Yes, the "descriptive, generic qui-clause" may afford an apter angle, the original being understood as 'The sort of person who devises new tools, methods, and other things is called. . . .' The example in Cassell's is that qui takes the subjunctive when it serves "to express a general description, parallel to an adj.: mihi carus et illum qui pulchre nosset, Hor." Perhaps a pertinent section in Bradley's Arnold is #503: "Especially common are consecutive qui-clauses which define a quality of the antecedent. [But is there a real antecedent in the sentence at hand?] Is est qui haec dicat. He is the sort of man to say this." But maybe not, though one returns to the tentativeness of the clause: since not every person who 'devises new tools, methods, and other things' is 'called a scientist' &c., the qui-clause here isn't a factually true statement, and contrafactual expressions often invite the subjunctive. Is this clause perhaps a cousin of sunt qui constructions? All sources checked here agree that existential qui-clauses with indefinite references (Sunt qui, Erant qui, &c.) require the subjunctive. IacobusAmor 11:02, 26 Iulii 2011 (UTC)
I must add a few words in defense of Generally, the same rules of modal use (indicative vs subjunctive) apply to the relative clauses as to normal sentences. I don't think there's a syntactic mechanism by which we should say Ingeniarius ... dicitur qui nova instrumenta ... excogitet instead of the normal and straightforward Ingeniarius ... dicitur qui nova instrumenta ... excogitat (cf. Apul. de mundo 12 Turbo autem dicitur, qui repentinis flabris prosilit atque universa perturbat). If the writer or speaker wishes to add a pragmatic, modal (causal, concessive, conditional, consecutive, final) nuance to it, he may use subjunctive in the relative clause. In the case at hand, it's not necessary to think of any such nuance that should be added to the proposition. In other words, Ingeniarius ... dicitur qui nova instrumenta ... excogitat gives an extensional definition of the concept 'ingeniarius', and that should be sufficient in an encyclopedia. I don't think anything important is achieved by forcing out an added consecutive interpretation. I suggest excogitat instead of excogitet. Neander 11:28, 26 Iulii 2011 (UTC)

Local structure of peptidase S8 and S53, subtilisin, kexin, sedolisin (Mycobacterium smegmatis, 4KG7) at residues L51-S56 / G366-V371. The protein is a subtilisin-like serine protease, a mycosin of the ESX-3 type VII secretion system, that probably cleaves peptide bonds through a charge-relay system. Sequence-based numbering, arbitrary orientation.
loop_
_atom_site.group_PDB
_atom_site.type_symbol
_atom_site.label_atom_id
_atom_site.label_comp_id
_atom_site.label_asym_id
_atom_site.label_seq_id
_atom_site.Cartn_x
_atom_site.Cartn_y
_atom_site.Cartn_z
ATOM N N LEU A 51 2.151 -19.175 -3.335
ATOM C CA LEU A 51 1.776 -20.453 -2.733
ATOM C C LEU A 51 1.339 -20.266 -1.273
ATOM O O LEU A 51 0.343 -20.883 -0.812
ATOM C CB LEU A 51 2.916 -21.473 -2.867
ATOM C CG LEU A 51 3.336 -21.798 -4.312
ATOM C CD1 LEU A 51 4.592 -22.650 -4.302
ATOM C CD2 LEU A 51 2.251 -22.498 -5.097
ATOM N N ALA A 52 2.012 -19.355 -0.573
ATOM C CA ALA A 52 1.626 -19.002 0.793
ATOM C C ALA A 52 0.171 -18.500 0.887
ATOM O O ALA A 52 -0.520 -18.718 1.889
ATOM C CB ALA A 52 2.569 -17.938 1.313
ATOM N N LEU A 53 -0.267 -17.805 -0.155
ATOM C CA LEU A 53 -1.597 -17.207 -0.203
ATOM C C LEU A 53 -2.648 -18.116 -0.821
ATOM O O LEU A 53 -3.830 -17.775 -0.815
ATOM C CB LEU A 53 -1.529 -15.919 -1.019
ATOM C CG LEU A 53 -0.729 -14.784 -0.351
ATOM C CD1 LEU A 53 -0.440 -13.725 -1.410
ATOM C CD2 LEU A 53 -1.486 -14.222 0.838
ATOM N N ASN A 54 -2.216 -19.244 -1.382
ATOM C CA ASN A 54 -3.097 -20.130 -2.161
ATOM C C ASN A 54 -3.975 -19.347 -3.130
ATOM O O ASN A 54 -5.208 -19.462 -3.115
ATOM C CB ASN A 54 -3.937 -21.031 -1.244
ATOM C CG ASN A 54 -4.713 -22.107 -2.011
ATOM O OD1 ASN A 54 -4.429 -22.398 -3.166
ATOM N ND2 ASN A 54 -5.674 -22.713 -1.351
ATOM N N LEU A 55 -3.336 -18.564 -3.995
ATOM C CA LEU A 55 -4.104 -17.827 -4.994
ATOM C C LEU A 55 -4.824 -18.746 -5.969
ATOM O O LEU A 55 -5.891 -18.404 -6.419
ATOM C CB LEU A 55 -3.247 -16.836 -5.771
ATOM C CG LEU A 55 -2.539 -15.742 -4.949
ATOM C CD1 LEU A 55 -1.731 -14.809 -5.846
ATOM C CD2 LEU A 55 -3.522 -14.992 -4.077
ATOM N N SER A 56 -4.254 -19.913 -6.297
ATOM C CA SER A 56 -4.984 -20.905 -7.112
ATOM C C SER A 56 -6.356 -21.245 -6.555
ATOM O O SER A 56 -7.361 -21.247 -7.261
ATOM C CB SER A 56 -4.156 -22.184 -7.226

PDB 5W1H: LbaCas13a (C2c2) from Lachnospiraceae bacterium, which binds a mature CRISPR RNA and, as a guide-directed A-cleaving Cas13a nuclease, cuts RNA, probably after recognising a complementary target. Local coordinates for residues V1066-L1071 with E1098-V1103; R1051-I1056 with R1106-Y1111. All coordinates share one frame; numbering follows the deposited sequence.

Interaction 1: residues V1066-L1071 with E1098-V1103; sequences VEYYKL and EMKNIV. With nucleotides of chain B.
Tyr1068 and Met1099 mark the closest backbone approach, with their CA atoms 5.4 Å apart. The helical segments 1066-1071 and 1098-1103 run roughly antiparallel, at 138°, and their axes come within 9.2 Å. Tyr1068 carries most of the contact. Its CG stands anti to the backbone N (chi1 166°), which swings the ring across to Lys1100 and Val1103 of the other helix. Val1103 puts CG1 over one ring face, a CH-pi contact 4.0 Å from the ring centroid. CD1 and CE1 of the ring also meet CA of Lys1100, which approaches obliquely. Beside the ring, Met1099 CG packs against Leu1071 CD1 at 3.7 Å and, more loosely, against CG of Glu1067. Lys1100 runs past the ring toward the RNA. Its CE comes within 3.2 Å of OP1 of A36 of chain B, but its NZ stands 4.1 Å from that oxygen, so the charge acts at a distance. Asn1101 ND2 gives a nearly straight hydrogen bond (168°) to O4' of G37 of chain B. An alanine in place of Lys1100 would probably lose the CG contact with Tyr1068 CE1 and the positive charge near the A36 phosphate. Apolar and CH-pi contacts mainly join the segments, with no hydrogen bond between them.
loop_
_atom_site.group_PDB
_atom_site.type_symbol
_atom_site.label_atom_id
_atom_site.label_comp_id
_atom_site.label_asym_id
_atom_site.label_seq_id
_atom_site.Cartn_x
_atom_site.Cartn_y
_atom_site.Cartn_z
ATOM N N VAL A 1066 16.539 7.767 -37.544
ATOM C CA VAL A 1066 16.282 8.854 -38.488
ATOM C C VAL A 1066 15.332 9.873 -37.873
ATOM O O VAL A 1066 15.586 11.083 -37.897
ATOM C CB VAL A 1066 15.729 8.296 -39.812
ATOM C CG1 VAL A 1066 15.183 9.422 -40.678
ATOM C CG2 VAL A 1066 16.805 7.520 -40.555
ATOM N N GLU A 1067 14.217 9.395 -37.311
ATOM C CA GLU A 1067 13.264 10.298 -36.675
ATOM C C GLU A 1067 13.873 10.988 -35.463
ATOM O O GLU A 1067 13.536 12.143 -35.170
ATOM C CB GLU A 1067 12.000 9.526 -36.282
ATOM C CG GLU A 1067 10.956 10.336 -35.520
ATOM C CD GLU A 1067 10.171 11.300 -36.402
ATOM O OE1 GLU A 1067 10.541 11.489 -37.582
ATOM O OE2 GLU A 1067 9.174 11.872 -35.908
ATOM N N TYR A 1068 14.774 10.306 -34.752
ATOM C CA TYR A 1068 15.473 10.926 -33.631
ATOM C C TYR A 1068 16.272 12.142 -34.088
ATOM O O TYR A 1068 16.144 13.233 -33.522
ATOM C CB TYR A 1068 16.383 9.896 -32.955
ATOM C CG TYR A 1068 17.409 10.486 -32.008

OK then, so long as it's clear to the reader that Ingeniarius [&c.] ... NON dicitur qui nova instrumenta ... excogitat is also a true sentence! IacobusAmor 12:24, 26 Iulii 2011 (UTC)
Thanks, Neander, I'll go with that opinion and not feel guilty after all. Andrew Dalby (disputatio) 13:13, 26 Iulii 2011 (UTC)
Could you explain your intepretation Iacobe? It seems you object to the definition being given of what an engineer does. I can't think of a single person who satisfies the qui clause who wouldn't be called an engineer. But maybe I don't understand what you are objecting to.-- 13:24, 26 Iulii 2011 (UTC)
Many people who invent things aren't ordinarily called scientists, engineers, etc. IacobusAmor 13:46, 26 Iulii 2011 (UTC)
True but the sentence says "Scientificus vel ingeniarius vel inventor dicitur..." and that collectively certainly covers that and every other ambiguous case, since all who invent are certainly all called inventors.-- 14:47, 26 Iulii 2011 (UTC)


Salve. Bene esse potest explicationem vocabuli "technologia" habere. Aliquem quem addet? Scio unde Graeca antiqua τεχνολογία, technologia, ipse ex τέχνη, techne, et λογία, logia, sed non certus sum de rectis significationibus. Sit "ars" et "studii"/"disciplinae", ergo "ars studii" sive "ars disciplinae".

Donatello (disputatio) 13:00, 1 Maii 2013 (UTC).

De significatione vocabuli τέχνη 'ars' nullum est dubium. ¶ Vocabulum -λογία (non aliter quam -loquium in lingua Latina) est nomen quod nusquam nisi in verbis compositis invenitur (cf. ἀνα + λόγος ⇒ ἀναλογία aut ἀ + νόμος ⇒ ἀνομία). Derivatum est a nomine λόγος quod permultas res significat. Sensu valde generali, λόγος hos videtur habere sensus: (1) quod menti inest aut mente efficitur, id est, 'ratio; cogitatio, ratiocinatio'; (2) quod loquendo aut scribendo exprimitur, id est, 'relatio, expositio; sermo, sermocinatio ("discourse") '. Apud antiquos ἐτυμο-λογία Latine sollerter veri-loquium reddebatur, quod rem ipsam bene explicat. Itaque puta ἀστρολογία ab initio "astriloquium" sive 'rationem stellarum habitam', θεολογία "deiloquium" sive 'sermocinationem de natura deorum' significavit. Postea -logia illud connotationem scientificam assumpsit. Itaque psychologia re vera 'sermocinationem scientificam de psyche/anima; sermonem scientificum ad psychen/animam pertinentem' significat. Quod ad etymologiam technologiae attinet, forsitan satis sit dicere technologiam a τέχνη 'ars' + -λογία (< λόγος 'ratio; sermo') derivatum esse. Quod ad significationem technologiae attinet, certe ingeniarias artes intra scientiam adhibitas significat, interdum etiam synonymum artium ingeniarum esse videtur. Neander (disputatio) 11:20, 2 Maii 2013 (UTC)
Video. Macte Neander. :) Optima explicatio. Magnas gratias ago. -- Donatello (disputatio) 15:04, 2 Maii 2013 (UTC).
Revertere ad "Technologia".